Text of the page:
Believe me.” U.S. President Donald Trump has used that phrase countless times, whether he is talking about counterterrorism (“I know more about ISIS than the generals do. Believe me”), building a wall along the U.S.-Mexican border (“Believe me, one way or the other, we’re going to get that wall”), or the Iran nuclear deal (“Believe me. Oh, believe me. . . . It’s a bad deal”).
Trump wants to be taken at his word. But public opinion polls consistently indicate that between two-thirds and three-quarters of Americans do not find him trustworthy. The global picture is no better. Most citizens of traditional U.S. allies, such as Australia, France, Germany, Japan, Jordan, Mexico, South Korea, and the United Kingdom, say that they have no confidence in the U.S. president.
In other words, Trump suffers from a credibility gap. This is, perhaps, unsurprising. According to The New York Times, Trump said something untrue every day for the first 40 days of his presidency. His actions speak even louder. Trump has sown doubt about some of the United States’ oldest and most important commitments, such as its support for NATO—an alliance Trump described as “obsolete” in January, before declaring it “no longer obsolete” in April. He has flip-flopped on policy positions, publicly undermined the efforts of members of his own administration, and backpedaled on diplomatic agreements, including the Paris climate accord and the Iran nuclear deal.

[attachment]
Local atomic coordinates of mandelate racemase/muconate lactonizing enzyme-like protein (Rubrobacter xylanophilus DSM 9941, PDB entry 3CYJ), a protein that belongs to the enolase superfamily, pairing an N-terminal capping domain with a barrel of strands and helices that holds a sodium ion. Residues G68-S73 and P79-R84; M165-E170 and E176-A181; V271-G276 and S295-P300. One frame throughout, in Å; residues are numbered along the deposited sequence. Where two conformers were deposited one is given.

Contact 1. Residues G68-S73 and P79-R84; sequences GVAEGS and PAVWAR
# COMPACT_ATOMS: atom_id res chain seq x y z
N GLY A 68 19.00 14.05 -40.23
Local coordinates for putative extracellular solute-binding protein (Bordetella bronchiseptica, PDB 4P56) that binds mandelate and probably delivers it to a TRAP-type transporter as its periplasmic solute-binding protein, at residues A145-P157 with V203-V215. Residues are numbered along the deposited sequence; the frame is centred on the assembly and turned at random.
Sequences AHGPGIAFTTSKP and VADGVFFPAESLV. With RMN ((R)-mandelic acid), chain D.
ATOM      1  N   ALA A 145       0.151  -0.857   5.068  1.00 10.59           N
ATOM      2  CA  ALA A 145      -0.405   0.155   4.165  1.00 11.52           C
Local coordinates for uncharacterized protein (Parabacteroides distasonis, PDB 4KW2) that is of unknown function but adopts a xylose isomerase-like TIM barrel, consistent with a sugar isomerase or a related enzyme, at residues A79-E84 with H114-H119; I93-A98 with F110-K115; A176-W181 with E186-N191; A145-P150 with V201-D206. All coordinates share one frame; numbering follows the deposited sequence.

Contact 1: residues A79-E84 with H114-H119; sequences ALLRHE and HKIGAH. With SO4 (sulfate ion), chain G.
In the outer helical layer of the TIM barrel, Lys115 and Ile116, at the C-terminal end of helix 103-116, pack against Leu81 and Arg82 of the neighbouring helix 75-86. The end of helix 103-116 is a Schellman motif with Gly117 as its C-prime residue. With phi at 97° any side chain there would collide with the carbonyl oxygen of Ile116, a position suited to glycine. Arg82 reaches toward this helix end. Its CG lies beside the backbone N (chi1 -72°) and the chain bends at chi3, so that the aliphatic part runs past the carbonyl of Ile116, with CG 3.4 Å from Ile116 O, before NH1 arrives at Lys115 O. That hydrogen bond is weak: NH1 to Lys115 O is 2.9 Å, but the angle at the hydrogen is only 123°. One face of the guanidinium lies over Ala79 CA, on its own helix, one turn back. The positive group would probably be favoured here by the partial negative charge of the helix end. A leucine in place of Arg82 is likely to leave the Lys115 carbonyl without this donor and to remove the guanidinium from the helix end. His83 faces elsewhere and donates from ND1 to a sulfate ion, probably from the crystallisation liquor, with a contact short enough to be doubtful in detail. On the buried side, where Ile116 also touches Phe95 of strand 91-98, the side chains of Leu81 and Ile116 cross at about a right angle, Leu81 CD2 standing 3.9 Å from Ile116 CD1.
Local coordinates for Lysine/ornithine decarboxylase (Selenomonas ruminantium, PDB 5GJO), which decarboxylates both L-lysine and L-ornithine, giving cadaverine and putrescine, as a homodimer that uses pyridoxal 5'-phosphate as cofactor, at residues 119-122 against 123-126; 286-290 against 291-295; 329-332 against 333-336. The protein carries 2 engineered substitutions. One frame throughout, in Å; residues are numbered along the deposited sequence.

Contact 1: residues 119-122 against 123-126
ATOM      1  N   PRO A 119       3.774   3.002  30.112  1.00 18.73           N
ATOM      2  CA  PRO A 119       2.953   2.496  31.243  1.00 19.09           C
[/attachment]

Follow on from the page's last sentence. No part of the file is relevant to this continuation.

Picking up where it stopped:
The United States does not derive its credibility from the words of the executive alone, but Trump’s behavior carries consequences. As the president undermines the nation’s credibility at home and abroad, allies will hesitate to trust American promises, and U.S. threats will lose some of their force. The risks of deadly miscalculation will increase. And to demonstrate its resolve, the United States may need to take more costly and extreme actions. Other sources of credibility, such as American military prowess and a general faith in U.S. institutions, may mitigate some
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